- Paperback: 267 pages
- Publisher: Open Court; 2nd edition (August 19, 1989)
- Language: English
- ISBN-10: 0812690699
- ISBN-13: 978-0812690699
- Product Dimensions: 6 x 0.7 x 9 inches
- Shipping Weight: 14.4 ounces (View shipping rates and policies)
- Average Customer Review: 36 customer reviews
- Amazon Best Sellers Rank: #1,176,177 in Books (See Top 100 in Books)
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The Machinery of Freedom: Guide to a Radical Capitalism Paperback – August 19, 1989
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David Friedman is successful in laying out the viewpoint of the anarcho-capitalist. The reader may or may not be convinced of the feasibility of his proposals(I wasn't and I bet most people likewise will find his proposals unlikely to succeed.) Nevertheless, the book is well worth the read for the clear and concise way it lays out this difficult political viewpoint.
The book is quick to the point and a quick read. The reader is not inundated with frivolous facts but is given the philosophy in a nutshell, take it or leave it fashion. The author recognizes the shortcomings and instead of dodging the questions meets them head on. For this, he should be commended. The book is a quick read and accessible to anyone and is well worth the read.
This book is the best book to explain the benefits of Anarcho-Capitalism. Moreover, Friedman outlines a society distinct from Rothbard's version. Rothbard would have a common legal system agreed upon by all first, and then have private enterprise provide the rest. Friedman explains how even the justice system can and should be subject to competition!
He gives pragmatic arguments for the crucial part: getting from here to there. This is why you will see that Anarcho-Capitalism is the only logical conclusion of a belief in freedom and free markets. Every other (failed) Utopian political book never describes how to actually get to the utopia. They just assume it's possible to give everyone what they need and that "someone" will provide it for them. Friedman convincingly shows how his system is the ideal one.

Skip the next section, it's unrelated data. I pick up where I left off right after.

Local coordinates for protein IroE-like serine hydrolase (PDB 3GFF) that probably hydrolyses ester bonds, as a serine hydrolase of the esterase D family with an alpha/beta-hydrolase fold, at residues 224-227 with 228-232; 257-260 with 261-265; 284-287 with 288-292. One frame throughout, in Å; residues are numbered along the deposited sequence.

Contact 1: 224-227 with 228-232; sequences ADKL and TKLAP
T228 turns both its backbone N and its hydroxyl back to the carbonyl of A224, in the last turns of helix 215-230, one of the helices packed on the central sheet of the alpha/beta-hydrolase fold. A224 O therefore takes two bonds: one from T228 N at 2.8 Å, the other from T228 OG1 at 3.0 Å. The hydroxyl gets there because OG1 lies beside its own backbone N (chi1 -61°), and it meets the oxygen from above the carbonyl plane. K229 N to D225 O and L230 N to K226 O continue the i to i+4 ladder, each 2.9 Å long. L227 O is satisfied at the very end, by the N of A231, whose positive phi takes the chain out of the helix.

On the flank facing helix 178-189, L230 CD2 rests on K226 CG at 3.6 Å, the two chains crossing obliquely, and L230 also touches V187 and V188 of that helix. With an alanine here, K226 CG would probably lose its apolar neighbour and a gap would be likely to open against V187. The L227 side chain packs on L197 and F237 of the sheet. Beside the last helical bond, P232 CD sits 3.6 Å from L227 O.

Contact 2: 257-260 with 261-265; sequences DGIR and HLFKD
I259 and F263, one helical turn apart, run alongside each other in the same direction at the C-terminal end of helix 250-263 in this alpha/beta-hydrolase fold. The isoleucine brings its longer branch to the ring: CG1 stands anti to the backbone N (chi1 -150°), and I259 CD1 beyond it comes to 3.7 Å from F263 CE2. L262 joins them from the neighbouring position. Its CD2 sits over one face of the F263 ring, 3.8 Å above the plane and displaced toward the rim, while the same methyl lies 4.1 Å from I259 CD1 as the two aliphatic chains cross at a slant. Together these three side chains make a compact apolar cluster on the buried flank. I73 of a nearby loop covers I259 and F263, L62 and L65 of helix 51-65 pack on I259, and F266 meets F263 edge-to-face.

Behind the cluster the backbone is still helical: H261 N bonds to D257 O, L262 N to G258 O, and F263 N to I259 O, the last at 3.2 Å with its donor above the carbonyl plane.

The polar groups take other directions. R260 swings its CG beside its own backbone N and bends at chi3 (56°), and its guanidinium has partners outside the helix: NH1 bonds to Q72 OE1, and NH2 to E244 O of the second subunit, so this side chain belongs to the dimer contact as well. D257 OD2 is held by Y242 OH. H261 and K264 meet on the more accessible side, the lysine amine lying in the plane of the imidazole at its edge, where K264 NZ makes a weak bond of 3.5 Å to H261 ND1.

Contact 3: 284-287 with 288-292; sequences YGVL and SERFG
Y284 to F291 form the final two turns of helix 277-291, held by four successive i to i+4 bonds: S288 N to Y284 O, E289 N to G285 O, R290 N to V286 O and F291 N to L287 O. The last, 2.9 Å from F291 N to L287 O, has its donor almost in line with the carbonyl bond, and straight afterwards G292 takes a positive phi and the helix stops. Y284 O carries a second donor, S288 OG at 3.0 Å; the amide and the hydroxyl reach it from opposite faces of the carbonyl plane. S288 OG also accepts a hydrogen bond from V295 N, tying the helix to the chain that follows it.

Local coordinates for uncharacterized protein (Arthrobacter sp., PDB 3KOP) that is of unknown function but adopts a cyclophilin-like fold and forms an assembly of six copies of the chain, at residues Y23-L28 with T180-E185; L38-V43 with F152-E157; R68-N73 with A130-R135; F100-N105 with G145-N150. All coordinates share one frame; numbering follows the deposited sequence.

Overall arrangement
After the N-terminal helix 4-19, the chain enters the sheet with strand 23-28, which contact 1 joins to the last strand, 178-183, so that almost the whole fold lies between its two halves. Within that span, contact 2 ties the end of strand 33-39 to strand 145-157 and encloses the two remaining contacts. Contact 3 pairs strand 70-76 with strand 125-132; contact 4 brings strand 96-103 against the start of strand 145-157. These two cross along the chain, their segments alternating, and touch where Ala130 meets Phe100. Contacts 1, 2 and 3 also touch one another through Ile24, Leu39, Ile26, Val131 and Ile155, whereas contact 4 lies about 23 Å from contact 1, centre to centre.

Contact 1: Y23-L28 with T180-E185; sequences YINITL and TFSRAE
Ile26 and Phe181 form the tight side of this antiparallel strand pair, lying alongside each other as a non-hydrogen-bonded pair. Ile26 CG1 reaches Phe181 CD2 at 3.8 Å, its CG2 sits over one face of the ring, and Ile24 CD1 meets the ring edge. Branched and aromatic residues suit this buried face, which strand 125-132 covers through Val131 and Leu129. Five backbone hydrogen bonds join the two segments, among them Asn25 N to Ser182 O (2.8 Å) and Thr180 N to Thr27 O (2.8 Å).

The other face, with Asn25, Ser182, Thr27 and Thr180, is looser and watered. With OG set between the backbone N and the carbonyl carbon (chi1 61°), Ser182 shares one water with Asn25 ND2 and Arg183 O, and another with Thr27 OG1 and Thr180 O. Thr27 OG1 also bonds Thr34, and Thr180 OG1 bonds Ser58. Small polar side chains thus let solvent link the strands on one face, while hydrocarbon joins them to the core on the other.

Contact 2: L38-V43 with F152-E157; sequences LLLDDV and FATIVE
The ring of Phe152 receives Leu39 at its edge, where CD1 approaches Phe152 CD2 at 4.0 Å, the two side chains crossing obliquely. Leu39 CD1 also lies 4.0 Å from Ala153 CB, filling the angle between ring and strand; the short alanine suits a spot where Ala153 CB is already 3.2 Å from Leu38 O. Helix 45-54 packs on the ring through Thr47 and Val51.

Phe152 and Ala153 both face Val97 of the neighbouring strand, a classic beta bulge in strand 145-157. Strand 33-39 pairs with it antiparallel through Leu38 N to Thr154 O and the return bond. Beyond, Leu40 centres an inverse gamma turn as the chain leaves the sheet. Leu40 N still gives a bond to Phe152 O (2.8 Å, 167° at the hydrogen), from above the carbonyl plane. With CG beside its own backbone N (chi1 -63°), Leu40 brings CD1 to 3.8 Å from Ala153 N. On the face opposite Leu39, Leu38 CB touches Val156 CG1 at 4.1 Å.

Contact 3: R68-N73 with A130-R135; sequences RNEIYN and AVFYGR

Since it is quite old (some original parts are from the 70's), some of the points are blatantly obvious, and some are tragic in that they are still problems even now.
Don't listen to the people blasting this book for not fitting their preconceived notions of anarchy or political treatises. This is a economics book first and foremost, with political ramifications. At least read the Wikipedia on Anarcho-Capitalism before you blast it for having institutions. The whole point is that institutions will continue to provide services; it's just that those institutions will be privately owned and ran like a business, i.e. to make profits by pleasing customers.
David Friedman is a highly respected economist and legal scholar. His other books are required reading in Econ and Law classes, as well as at (good) law programs. This book shows you the only logical conclusion of many things you already believe. If you'd rather have a consequentialist justification, this system is the most beneficial from a utility standpoint, the most efficient, and many other superlatives...
Bottom line, read this book if you're at all interested in Capitalism, Liberty, Classical Liberalism, Economics, Law, etc. If you're not, read it anyway and it will make you care. One of my favorite books of all time.
This book convinced me that markets can produce almost everything we need, except for maybe national defense, and do it much better than government can.
I now yearn to live in a libertarian, anarcho-capitalist world.
Thank you professor Friedman.
Secondly, I enjoyed this book because it takes a utilitarian approach to econ and poli sci unlike most books on the AnCap ideology. Digging into morality and ethics, natural rights, etc... can be too much for some to dig into for their entry into the ideology and in my opinion I think debating morality and ethics is a fruitless endeavor and I avoid such subjects. The State is inefficient and fails to meet any goals it seeks to fulfill, negating its own premise simply by existing. This book tackles that concept well and confronts the handful of concerns anyone would first have upon hearing of anarchism.
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